Imran Yusuf: From minimum wage to McIntyre

The outspoken comedian comes to Finchley following his performance on Michael McIntyre’s Roadshow

In the summer of 2007, Imran Yusuf was clinically depressed and bankrupt, with a dead end job in the computer games industry which compromised his fledgling comedy career.

By the summer of 2010, he was performing on Michael McIntyre’s Roadshow to a packed-out live venue and a TV audience of millions.

“I MCd at one of the Off The Kerb nights, just filling in,” says 31-year-old Yusuf, who grew up in north-west London.

“I thought it had gone OK, but the guys called me the next day and said, ‘We heard you smashed it last night and we want to offer you an audition for McIntyre’s show.’ I was so pleased but I didn’t think I would get anywhere.”

Before he knew it, Yusuf was at the audition. “Backstage everyone knew Michael personally and they were all having a great time catching up about their days coming up on the circuit,” says Yusuf, who was born in Kenya and moved to London when he was 14. “I didn’t know anyone, I was so nervous.”

“After the audition, Michael came to me and said, ‘You have likeability Imran – you can’t buy that.’ I later found out that he’d personally requested to have me on his show.”

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Despite this Hollywood-style story, most of the upward trajectory of Yusuf’s career has happened because of sheer hard work.

After being “pushed out” of his minimum wage job as a computer games tester in 2007, he made a promise to himself that he would put everything into making it as a comedian. Touted as one of the hardest working comedians today by one BBC reviewer, he has lived up to that pact. The last four years have been spent at the microphone. Yusuf did 322 gigs last year and 272 in 2009.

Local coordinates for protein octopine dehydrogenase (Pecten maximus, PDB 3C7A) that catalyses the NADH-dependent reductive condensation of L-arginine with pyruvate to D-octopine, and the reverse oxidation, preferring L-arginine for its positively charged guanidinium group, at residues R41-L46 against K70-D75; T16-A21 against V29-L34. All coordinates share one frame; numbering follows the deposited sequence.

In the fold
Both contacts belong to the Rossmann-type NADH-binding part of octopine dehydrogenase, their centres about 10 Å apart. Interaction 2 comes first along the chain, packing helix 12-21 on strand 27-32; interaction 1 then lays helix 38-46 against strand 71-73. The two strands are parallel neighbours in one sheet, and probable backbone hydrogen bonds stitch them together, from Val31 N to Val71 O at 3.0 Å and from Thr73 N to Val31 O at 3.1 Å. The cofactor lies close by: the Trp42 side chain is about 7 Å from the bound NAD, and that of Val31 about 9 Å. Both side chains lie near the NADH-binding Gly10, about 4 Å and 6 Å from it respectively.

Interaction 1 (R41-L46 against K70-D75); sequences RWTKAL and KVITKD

“I like to keep a count of how many gigs I do – as it helps me to physically see the progress I’m making and see if I’m putting in enough effort,” says Yusuf, who was nominated for Best Newcomer at the Edinburgh Fringe in 2010.

“I’ve gigged so much, the stage has become my second home. This weekend, I’m doing six gigs in two nights.”

In more than 800 gigs in four years, Yusuf has managed to craft an approach to stand-up which goes beyond the likeability recognised in him by McIntyre. His stand-up fires on all cylinders, with a pick ‘n’ mix style which shouldn’t work but does. This leads to a routine where astute socio-political assessments complement physical comedy which wouldn’t be out of place on children’s TV.

“I like all kinds of comedy – I love having a bit of fun and being a bit surreal,” says Yusuf. “It’s great to set people up with some stuff on politics and then you throw in something like a dinosaur impression. I enjoy that challenge – it also gives my act great variety.”

Born to a family with its roots in the Indian immigrant community in Kenya and spending his youth in America (for a year with his extended family) and in London, Yusuf has enough experience to naturally bring variety to his material.

“You have got to make comedy about what you know,” he says. “The material is my life experience. At the same time, sometimes people will laugh at me before I open my mouth because of the way I look. I’ve sort of been blessed with a comedy face. It’s not all just about politics. That’s the best thing about being a stand-up comedian, you have creative control and it can go wherever you want.”

o Imran Yusuf plays the Arts Depot in North Finchley on April 7. Box office on 020-8369 5454.